Posts from ‘Humor’
Some 200 million Americans fall between the ages of 20 and 70. Let’s say, for the sake of argument, that 25 percent of those folks are headed off to a costume party this Halloween. What fraction of that group would you say will be wearing a Donald Trump costume? If it’s ten percent—and that seems really low to me—that means that more than 6 million folks will be bobbing for apples or tossing back hard cider while wearing a dark suit, red tie, and a Donald mask. Don’t be one of those people. (And yes, that number includes women. It’s even funnier if women dress up as Donald Trump.)
It was the summer of 1974. Having spent the day at the amusement park then known as Six Flags over Middle America, my family and I hit the swimming pool at the Safari Camp Ground at which we were staying for the week.
It was during a rather spirited session of Marco Polo involving several families that someone’s mother—not mine—interrupted the aquatic merriment. She had brought a radio poolside, and yelled for everyone to shut up and listen.
Beauty is in the eye of the beholder, or so we’ve been told. Odds are that a parent or guardian first presented this tired adage to us, likely on the occasion of our honest appraisal of an unwanted Christmas sweater, hand-me-down bike, or nerdy cousin.
I’m not much of a criminal. I don’t think I’ve intentionally stolen anything since I was confirmed, and I survived the great missing-leftover-pizza scandal that rocked my household last weekend with my reputation largely unscathed. My wife and daughter now accept my “accidentally thrown out” defense as “plausible.”
It strikes me that the five cars listed here are a little like Pia Zadora. How, you may ask, is any vehicle like Pia Zadora? I’m glad you asked.
To most folks, dunking pizza in ranch dressing amounts to a culinary crime not far shy of squirting catsup on a Chicago-style hot dog. Yet, a good friend’s daughter swears by the results, suspect though the combination may seem.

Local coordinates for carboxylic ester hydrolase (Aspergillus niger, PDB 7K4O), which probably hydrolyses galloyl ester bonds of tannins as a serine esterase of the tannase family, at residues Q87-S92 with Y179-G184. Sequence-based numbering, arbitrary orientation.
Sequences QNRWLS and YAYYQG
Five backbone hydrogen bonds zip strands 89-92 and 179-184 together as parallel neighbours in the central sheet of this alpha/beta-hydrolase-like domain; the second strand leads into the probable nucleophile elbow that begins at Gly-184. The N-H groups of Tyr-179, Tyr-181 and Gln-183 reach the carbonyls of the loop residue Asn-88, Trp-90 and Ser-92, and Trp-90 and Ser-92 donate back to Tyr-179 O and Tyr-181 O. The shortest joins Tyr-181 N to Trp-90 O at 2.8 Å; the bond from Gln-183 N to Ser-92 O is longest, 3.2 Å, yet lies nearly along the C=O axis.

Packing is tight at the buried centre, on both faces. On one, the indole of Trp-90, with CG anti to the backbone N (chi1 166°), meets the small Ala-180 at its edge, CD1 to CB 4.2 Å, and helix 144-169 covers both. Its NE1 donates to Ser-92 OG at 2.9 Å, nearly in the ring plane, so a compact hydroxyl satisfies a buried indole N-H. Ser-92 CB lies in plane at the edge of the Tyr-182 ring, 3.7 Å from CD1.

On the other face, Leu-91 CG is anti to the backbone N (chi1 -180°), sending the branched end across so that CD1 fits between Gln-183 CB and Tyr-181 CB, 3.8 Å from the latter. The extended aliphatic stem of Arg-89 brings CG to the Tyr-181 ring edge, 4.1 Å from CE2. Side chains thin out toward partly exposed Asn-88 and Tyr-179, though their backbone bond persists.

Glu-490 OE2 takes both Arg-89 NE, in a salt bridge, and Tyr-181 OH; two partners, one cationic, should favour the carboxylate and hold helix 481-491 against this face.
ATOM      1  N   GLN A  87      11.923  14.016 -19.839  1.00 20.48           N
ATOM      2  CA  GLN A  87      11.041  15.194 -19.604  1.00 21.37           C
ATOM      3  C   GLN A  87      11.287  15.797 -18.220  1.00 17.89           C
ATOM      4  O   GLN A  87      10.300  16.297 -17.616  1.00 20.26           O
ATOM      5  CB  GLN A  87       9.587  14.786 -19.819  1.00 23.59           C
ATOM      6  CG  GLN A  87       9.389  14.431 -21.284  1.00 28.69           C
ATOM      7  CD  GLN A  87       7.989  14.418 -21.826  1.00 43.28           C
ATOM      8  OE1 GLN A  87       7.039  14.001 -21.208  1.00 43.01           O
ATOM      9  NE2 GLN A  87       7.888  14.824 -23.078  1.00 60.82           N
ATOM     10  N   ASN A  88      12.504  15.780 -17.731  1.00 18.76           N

The evidence has been piling up for a while now, but the verdict is unavoidable: The traditional automobile is all but dead.
There are a couple of paths we can take to reach this conclusion, and a couple of different definitions of “dead” that we can employ, but there’s one particular path and one outcome that I am most saddened by.
As a professional car guy and amateur curmudgeon and skeptic, I miss the early years of the 21st century. I miss them, because those were the years that Chinese automakers were making the most noise about selling cars in the U.S.
Journalists who attended auto shows in the early 2000s where companies such as Brilliance, BYD, Geely, and Changfeng Liebao presented their wares will recall with glee spectacular U.S. sales projections and shockingly tone-deaf video presentations.
History’s greatest disaster metaphor is inarguably the Titanic, the giant, “unsinkable” ship that would go ahead and promptly sink on its maiden voyage. I would argue that NBC’s prime-time drama “Super Train” was actually a more impressive disaster, but since no one remembers the show, it’s unlikely to catch on as a cultural reference point.
Sometimes, automotive models names aren’t so much bad as they are inappropriate. It’s worth noting that when Cadillac rolled out a compact model based on the Chevrolet Cavalier, the brand came up with a new name for the car—Cimarron—instead of carelessly appropriating a heritage moniker along the lines of LaSalle Sport or Deville II.